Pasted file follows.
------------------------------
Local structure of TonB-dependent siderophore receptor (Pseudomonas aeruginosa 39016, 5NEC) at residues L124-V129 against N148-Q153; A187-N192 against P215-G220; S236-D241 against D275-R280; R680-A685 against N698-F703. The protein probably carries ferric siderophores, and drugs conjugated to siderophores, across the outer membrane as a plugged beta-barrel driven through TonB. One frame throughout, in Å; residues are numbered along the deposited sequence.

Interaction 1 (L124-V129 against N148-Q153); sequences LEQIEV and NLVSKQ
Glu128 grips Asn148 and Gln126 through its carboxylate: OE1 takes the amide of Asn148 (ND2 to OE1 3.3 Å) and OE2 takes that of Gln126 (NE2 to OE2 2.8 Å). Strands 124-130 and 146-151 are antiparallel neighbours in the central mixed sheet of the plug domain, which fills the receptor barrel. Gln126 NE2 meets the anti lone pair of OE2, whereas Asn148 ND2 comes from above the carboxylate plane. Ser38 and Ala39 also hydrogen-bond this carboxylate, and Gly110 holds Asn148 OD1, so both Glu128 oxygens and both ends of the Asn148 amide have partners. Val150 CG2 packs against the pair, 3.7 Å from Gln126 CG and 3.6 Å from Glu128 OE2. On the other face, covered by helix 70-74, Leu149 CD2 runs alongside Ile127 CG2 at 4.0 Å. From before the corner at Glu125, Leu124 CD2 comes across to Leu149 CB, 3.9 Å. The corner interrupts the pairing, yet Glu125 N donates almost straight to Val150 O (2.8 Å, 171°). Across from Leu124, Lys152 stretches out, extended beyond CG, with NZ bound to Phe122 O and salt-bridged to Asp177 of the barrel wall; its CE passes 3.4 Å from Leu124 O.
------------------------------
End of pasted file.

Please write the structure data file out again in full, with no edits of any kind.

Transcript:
Local structure of TonB-dependent siderophore receptor (Pseudomonas aeruginosa 39016, 5NEC) at residues L124-V129 against N148-Q153; A187-N192 against P215-G220; S236-D241 against D275-R280; R680-A685 against N698-F703. The protein probably carries ferric siderophores, and drugs conjugated to siderophores, across the outer membrane as a plugged beta-barrel driven through TonB. One frame throughout, in Å; residues are numbered along the deposited sequence.

Interaction 1 (L124-V129 against N148-Q153); sequences LEQIEV and NLVSKQ
Glu128 grips Asn148 and Gln126 through its carboxylate: OE1 takes the amide of Asn148 (ND2 to OE1 3.3 Å) and OE2 takes that of Gln126 (NE2 to OE2 2.8 Å). Strands 124-130 and 146-151 are antiparallel neighbours in the central mixed sheet of the plug domain, which fills the receptor barrel. Gln126 NE2 meets the anti lone pair of OE2, whereas Asn148 ND2 comes from above the carboxylate plane. Ser38 and Ala39 also hydrogen-bond this carboxylate, and Gly110 holds Asn148 OD1, so both Glu128 oxygens and both ends of the Asn148 amide have partners. Val150 CG2 packs against the pair, 3.7 Å from Gln126 CG and 3.6 Å from Glu128 OE2. On the other face, covered by helix 70-74, Leu149 CD2 runs alongside Ile127 CG2 at 4.0 Å. From before the corner at Glu125, Leu124 CD2 comes across to Leu149 CB, 3.9 Å. The corner interrupts the pairing, yet Glu125 N donates almost straight to Val150 O (2.8 Å, 171°). Across from Leu124, Lys152 stretches out, extended beyond CG, with NZ bound to Phe122 O and salt-bridged to Asp177 of the barrel wall; its CE passes 3.4 Å from Leu124 O.